January 10th, 2018
Effectiveness of State Minimum Staffing Standards in Achieving Safe Nurse-Staffing Levels in Nursing Homes
Staffing levels in nursing homes are associated with various client, nurse and organizational outcomes. Arising from the need to increase the number of professional healthcare providers in the nursing-home setting to better client outcomes, many states in the U.S. have developed minimum staffing standards, in addition to requirements by the federal government. This paper reviews whether such standards are effective guidelines to advise staffing practices in nursing homes. The paper used studies generated from searches in CINAHL, Ovid and Academic Search Complete to identify whether there is evidence of effect of state minimum staffing standards. Out of the generated results, five studies were chosen for review process based on the type of evidence and relevance to the topic. The evidence generated was equivocal regarding the use of such standards to advice safe staffing practices. Therefore, state minimum staffing standards may not offer a sound staffing guideline especially with nursing homes whose actual reported staffing levels are above such state defined minimums.
Keywords. State minimum staffing standards, Nursing home, Geriatric care
A challenge facing healthcare systems across the globe is the provision of quality care to all the population in need of such care. Many care-provision settings face this challenge out of the scarcity of healthcare professionals, thus necessitating the utilization of unregulated healthcare workers (UHWs) to meet the shortage (International Council of Nurses – ICN, 2006; Janes, Sidani, Cott, & Rappolt, 2008). In other settings (e.g. in institutionalized and home-based care for elderly), the use of UHWs is however driven more by cost considerations, with use of UHWs perceived to be cheaper than hiring of nursing professionals – e.g. RNs and LVNs (Janz 2004). Use of UHWs is however associated with adverse care outcomes (Janes et al., 2008), whereas nurse-staffing levels have been shown to correlate positively with resident outcomes in nursing homes (Dyck, 2007). Such a scenario has highlighted the need for safe-staffing practices in care environments.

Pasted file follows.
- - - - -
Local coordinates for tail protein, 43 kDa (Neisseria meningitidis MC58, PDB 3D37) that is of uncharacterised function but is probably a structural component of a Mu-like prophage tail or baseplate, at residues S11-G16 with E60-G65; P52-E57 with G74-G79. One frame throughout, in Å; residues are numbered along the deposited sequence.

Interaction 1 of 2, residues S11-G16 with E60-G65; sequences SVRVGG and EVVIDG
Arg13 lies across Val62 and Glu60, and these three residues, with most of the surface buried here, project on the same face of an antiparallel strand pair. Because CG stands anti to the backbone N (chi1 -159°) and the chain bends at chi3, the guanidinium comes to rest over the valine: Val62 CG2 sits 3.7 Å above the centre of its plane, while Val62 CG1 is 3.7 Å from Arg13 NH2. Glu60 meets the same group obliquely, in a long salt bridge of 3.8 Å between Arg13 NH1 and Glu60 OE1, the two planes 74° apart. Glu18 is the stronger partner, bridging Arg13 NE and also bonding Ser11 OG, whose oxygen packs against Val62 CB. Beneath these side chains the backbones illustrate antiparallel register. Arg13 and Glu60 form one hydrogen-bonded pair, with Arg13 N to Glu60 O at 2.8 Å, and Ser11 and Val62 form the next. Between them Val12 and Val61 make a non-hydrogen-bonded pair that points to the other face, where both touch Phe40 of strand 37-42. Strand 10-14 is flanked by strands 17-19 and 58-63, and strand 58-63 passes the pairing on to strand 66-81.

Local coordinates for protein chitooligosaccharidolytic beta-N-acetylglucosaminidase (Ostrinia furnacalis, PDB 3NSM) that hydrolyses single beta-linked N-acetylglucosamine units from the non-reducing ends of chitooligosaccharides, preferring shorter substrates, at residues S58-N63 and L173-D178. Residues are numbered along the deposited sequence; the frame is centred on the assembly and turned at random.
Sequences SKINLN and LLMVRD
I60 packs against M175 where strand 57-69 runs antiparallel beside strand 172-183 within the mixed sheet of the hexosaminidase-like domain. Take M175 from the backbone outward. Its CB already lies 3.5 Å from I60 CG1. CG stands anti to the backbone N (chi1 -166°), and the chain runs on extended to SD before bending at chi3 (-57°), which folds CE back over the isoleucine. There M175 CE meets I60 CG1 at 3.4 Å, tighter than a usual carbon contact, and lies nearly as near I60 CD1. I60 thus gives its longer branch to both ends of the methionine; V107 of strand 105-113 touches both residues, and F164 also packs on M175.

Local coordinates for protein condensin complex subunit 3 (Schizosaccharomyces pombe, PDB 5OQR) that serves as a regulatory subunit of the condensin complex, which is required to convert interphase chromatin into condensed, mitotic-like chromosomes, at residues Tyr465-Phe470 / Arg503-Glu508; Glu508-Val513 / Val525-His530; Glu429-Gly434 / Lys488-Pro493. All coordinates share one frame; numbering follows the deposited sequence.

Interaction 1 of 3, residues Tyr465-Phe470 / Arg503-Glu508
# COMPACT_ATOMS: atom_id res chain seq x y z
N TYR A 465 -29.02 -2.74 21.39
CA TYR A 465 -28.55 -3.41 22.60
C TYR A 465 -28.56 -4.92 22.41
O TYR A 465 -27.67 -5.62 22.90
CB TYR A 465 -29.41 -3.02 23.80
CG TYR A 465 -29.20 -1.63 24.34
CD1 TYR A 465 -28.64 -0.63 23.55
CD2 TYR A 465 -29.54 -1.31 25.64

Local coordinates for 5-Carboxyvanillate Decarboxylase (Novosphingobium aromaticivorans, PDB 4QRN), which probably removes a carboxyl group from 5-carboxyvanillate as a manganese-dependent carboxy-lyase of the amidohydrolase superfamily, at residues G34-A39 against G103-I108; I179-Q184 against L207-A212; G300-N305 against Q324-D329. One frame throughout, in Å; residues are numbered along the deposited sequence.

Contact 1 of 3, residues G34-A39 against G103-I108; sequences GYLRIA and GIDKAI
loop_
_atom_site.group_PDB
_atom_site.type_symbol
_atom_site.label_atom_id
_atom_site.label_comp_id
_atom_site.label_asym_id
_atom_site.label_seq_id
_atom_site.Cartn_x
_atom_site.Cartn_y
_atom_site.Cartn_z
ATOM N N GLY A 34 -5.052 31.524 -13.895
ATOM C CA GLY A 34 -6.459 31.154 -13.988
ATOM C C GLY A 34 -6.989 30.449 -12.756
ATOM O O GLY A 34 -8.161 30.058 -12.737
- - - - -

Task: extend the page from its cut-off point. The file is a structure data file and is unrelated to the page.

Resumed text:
Observations that care provision settings may be using UHWs as a cost-control approach has led to recommendations for government regulation in such settings (Janz, 2004). With respect to nursing homes, arising from such recommendations has been the development of standards in various states, additional to those provided by federal government, to guide such institutions on minimum nurse staffing (Harrington, 2008). Effects of such standards on alleviating nurse-staffing challenges in nursing homes are however ambiguous (Park & Stearns, 2009). Accordingly, this paper seeks to find out whether state minimum staffing standards are effective guides in developing optimal staffing levels in nursing homes. To answer this question, the paper presents a review of literature assessing effect of such standards and those comparing such standards with other staffing recommendations.